A bit further down, he offers an attempt to picture the "Relative Populations of the Antiquities Network". Neil Brodie did something like this in his 'Culture Without Context' days ("pity the poor middleman"). I am not clear about what the symbols represent, do they relate to the number of people he thinks are  involved in various stages of one artefact, or relative contributions to the trade in a particular type of artefact (shabtis or republican coins from Italy for example)? Whatever it shows, I am not too convinced that the proportions are right, but that is for future discussion.

Campbell summarises the illicit antiquities trade as being "incredibly complex and ever-changing, which means it is best described as a loosely-connected network where participants are constantly joining or leaving".
There is no hierarchy and participants range from farmers to mafia members to academics. They can take part one time or they can do it over and over. Despite this complex population of participants and lack of a hierarchy, the trade follows repeating patterns based on the political, cultural, and economic structures in each country. Rather than focus on individuals, I argue that disrupting the network will have an immediate, as well as long-term, effect on the trade. Those laundering artefacts onto the legal market are the smallest population and are tied to store fronts, so disrupting this group affects the entire network. Similarly, middlemen in the second stage are often jack-of-all trade smugglers, so combating smuggling of any illicit goods affects this group.
Alternatively - and more socially usefully - of course, effectively combating smuggling of other illicit goods will affect the trade in illicit antiquities. Here is the crux of the matter, the trade in illicit antiquities can only flourish while there are no barriers to the movement of illicit items generally through the barriers of bubbles that are our national and international borders. But the real crux of the matter, and which everybody (except no-questions-asking collectors of and no-questions-asking dealers in dodgy artefacts), will agree with Mr Campbell:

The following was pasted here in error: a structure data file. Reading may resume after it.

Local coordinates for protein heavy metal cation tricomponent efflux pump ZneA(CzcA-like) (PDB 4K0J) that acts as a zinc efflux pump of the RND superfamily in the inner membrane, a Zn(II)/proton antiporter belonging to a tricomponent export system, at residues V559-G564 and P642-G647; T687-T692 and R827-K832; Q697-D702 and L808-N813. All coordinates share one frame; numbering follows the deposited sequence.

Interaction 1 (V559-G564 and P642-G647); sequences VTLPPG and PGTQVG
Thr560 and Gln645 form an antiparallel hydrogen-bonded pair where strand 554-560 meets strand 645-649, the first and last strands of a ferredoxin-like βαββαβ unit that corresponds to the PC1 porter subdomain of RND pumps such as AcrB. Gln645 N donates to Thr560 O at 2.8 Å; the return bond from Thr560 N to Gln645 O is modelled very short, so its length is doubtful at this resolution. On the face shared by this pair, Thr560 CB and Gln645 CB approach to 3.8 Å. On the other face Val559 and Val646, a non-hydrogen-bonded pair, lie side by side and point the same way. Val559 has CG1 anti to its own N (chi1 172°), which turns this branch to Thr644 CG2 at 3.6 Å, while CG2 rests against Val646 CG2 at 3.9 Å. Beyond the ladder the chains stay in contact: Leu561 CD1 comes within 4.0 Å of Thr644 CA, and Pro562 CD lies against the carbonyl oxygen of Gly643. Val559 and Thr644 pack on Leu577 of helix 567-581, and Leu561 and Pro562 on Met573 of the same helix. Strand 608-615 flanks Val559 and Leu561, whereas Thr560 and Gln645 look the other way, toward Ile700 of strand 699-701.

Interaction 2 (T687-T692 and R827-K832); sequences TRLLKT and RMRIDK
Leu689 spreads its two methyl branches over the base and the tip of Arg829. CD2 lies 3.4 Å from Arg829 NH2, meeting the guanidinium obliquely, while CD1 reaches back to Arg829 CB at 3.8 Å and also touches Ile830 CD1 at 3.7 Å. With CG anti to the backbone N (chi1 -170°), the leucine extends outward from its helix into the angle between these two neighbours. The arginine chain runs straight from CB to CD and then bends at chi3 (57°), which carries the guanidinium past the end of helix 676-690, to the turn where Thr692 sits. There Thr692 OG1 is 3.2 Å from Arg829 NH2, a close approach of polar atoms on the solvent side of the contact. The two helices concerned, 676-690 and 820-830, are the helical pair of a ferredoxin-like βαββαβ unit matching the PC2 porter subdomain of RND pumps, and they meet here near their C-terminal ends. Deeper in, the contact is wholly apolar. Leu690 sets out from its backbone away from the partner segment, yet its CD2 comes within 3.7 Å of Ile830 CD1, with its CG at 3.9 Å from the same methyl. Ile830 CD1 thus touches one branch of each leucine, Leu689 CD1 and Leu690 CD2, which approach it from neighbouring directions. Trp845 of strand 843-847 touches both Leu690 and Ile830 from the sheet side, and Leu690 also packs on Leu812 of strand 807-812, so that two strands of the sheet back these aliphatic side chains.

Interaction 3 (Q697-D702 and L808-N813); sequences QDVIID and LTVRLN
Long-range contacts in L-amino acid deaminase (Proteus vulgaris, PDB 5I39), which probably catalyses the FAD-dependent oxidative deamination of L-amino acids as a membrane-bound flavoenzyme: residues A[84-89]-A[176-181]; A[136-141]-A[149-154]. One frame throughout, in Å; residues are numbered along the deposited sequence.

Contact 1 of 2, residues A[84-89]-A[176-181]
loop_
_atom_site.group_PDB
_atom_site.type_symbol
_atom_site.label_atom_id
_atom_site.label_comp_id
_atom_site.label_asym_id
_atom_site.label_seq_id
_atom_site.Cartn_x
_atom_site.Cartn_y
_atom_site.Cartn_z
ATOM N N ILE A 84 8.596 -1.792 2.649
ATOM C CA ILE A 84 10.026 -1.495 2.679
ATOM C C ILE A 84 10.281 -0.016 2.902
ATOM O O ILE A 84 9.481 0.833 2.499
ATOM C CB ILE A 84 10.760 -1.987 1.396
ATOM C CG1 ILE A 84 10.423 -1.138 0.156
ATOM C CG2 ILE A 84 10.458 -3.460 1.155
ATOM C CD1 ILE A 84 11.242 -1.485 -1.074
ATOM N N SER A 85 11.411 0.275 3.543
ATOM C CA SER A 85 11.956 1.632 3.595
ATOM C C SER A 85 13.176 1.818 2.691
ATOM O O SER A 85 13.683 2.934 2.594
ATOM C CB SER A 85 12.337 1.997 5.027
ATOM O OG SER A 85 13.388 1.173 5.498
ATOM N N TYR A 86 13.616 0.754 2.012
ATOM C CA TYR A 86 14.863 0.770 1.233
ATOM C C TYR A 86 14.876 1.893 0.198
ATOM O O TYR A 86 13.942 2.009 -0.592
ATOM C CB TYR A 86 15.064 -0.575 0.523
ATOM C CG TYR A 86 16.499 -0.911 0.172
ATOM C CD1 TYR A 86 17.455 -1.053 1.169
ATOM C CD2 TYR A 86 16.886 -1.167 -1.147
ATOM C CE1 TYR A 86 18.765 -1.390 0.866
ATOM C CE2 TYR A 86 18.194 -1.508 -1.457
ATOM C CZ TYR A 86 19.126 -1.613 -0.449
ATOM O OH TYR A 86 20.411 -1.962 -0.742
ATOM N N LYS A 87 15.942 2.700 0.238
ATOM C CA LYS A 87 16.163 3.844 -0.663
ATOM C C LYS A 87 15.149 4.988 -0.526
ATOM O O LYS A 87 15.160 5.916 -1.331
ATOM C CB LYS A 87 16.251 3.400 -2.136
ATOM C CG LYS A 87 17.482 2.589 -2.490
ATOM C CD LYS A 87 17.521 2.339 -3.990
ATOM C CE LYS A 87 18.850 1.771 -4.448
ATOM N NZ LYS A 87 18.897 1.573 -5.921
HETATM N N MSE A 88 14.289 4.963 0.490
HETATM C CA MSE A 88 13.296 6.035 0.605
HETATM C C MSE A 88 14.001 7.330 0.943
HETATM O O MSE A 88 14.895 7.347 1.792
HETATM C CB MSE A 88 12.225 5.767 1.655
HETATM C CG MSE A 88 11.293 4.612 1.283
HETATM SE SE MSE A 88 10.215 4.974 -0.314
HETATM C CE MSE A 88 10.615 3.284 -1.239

Of course the best way to prevent looting of antiquities is for collectors in the UK, US, and other market countries to stop buying artefacts without suitable paperwork. Buying grey market antiquities is interacting directly or indirectly with a criminal network and in other trafficking networks these people are held as collaborators. 

Find the full article here: The Illicit Antiquities Trade as a Transnational Criminal Network: Characterizing and Anticipating Trafficking of Cultural Heritage, International Journal of Cultural Property, 2013, 20 113-153.

Vignette: The message about black markets from 1946. I guess we never learn...